Phillip Matarrese was the producer on set that day, and he suggested we try and get some coverage (closer shots of other characters, or close-ups of the main characters in the scene). Philip was right to suggest coverage. What I was trying was dangerous. We don’t have money to do reshoots (possibly a mistake, but shooting ALGORITHM on an $8k budget was a huge risk and reshoots were less important than food). On top of that, the location we got for Scene 125 is a house that, seven days after we finished shooting in it, was going to be completely gutted and totally remodeled. In other words, the location for Scene 125 doesn’t exist anymore. So, even if we had the money, the location is gone. So, I took Phillip’s advice.
When I cut the scene together in the edit bay and showed it to some people in the screening, with the coverage included, it simply doesn’t work. It feels wrong. Maybe it’s the angle, maybe it’s the timing of the cut. But, I think it’s something else entirely. I spent hours rehearsing Scene 125 with the cast, getting their performances tight, blocking, everything.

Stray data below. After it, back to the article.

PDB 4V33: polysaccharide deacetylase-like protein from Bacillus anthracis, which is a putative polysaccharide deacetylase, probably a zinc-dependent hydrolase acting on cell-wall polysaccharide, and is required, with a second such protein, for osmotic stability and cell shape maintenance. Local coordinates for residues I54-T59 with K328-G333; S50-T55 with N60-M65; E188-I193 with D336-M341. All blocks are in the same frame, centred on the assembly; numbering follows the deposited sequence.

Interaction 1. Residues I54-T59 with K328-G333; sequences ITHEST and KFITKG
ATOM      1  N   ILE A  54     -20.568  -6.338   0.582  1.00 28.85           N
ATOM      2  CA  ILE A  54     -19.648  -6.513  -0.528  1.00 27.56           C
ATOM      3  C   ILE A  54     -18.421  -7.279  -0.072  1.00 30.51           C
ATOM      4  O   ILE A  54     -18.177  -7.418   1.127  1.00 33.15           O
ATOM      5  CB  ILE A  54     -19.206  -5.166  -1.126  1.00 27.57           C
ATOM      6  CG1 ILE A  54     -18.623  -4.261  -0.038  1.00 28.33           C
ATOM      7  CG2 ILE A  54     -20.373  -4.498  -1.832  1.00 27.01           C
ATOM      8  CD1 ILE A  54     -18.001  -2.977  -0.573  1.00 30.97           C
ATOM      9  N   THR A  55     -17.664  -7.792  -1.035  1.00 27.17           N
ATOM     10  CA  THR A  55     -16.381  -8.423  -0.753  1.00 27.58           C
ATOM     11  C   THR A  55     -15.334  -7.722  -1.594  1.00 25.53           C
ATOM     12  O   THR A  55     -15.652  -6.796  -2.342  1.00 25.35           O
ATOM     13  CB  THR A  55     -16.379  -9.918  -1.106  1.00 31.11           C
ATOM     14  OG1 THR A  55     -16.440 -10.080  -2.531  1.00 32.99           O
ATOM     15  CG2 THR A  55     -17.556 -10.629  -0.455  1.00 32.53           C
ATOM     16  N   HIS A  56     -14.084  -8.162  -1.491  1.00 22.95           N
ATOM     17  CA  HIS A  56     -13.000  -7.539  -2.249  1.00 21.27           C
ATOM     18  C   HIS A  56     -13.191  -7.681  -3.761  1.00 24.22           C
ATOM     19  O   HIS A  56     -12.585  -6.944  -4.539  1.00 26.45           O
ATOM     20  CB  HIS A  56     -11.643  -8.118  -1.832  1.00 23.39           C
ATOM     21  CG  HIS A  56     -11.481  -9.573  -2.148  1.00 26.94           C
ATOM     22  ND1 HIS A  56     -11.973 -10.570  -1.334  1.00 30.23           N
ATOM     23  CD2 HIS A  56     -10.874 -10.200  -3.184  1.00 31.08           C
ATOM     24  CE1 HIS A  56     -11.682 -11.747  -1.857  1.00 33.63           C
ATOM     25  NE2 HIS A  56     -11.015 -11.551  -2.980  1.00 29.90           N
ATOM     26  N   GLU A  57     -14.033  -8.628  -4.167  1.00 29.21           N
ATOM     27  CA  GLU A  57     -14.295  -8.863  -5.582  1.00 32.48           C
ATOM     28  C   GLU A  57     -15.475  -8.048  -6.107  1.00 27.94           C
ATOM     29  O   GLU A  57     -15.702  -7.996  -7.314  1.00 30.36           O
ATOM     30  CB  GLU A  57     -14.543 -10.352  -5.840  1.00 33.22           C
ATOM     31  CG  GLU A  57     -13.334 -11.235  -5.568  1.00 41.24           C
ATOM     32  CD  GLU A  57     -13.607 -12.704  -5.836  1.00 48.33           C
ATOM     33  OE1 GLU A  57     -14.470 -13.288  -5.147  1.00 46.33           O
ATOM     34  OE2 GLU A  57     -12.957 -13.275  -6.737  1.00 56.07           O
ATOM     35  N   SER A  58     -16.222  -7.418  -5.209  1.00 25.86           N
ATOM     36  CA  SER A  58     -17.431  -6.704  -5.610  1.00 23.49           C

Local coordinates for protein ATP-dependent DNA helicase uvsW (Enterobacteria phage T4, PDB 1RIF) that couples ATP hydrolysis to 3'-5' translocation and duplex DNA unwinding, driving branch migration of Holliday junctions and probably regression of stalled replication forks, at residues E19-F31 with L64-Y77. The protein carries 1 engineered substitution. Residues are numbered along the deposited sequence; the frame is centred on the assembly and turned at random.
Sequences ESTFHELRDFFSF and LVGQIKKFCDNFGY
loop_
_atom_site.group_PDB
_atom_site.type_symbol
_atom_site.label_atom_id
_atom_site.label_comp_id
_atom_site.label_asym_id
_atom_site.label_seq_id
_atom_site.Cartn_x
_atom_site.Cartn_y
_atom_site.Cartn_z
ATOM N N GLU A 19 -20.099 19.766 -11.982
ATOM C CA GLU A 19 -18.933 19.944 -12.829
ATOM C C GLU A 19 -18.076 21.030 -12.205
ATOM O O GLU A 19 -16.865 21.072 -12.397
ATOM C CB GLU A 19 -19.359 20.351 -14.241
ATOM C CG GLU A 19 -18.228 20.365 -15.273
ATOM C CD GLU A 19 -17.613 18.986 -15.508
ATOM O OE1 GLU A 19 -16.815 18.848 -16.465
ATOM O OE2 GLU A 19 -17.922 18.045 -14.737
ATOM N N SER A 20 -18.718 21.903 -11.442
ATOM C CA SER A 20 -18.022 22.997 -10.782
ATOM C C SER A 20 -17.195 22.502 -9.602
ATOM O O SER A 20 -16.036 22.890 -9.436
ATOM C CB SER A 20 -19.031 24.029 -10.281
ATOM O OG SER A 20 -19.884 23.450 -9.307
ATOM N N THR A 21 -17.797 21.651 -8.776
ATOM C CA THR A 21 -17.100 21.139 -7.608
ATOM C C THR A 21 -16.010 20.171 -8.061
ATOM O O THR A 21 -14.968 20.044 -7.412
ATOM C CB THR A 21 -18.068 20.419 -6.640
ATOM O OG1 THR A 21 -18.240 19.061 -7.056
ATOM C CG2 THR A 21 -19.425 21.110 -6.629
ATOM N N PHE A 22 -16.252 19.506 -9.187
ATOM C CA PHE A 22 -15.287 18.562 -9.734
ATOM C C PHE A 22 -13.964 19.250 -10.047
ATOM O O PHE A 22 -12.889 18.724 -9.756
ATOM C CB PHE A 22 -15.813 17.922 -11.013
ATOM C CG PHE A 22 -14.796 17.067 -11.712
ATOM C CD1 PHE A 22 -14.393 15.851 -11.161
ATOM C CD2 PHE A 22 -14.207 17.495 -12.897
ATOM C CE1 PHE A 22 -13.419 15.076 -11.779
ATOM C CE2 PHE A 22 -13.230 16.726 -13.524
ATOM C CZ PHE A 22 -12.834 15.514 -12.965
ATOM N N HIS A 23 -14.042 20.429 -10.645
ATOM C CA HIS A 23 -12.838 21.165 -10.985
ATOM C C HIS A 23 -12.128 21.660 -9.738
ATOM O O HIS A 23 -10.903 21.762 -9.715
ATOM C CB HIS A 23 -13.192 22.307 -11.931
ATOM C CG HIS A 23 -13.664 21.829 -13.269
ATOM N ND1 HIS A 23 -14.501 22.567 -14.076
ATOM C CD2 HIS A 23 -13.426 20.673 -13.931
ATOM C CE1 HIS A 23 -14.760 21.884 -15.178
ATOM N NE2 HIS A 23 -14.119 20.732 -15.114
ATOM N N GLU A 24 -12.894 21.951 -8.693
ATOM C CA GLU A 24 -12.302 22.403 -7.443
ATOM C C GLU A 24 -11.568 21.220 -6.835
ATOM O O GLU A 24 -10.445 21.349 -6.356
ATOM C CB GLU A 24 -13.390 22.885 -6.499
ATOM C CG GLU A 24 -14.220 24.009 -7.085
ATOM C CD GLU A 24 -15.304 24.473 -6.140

Then, in that consciously-subconscious creative space, I placed the camera, as described above. In that moment, Scene 125 left the realm of merely being about capturing the action. I made that mistake in my first movie and I learned never to make it again. Scene 125 became more than simply capturing the action; everything about the scene says something.
The fact that the main characters are furthest from the audience, that they are barely in focus, that they are near a giant wall of windows that overlooks the inlet to the San Francisco bay, it all says something about their character, who they are inside, where they are in relationship to the plot, or to themselves in relationship to the plot of the movie.
There are three critical aspects of any scene, two of which should be present in every scene, and if they’re not, I cut the scene: 1. Character (Is the character being revealed in a way we haven’t seen, or changing into something other than what she’s been previously?); 2. Plot (is the story moving forward and is this scene making it move forward? Can we cut the scene and still have the plot make sense?) 3. Pacing (I can make ALGORITHM a non-stop rush of adrenaline, where the audience doesn’t have a moment to breathe. But, even Walt Disney said that there should be a tear for every laugh. That tear makes the laugh that much more meaningful.
(I feel like I got the pacing point wrong, but if I didn’t then these are the normal points. If I did, then these are my three points.)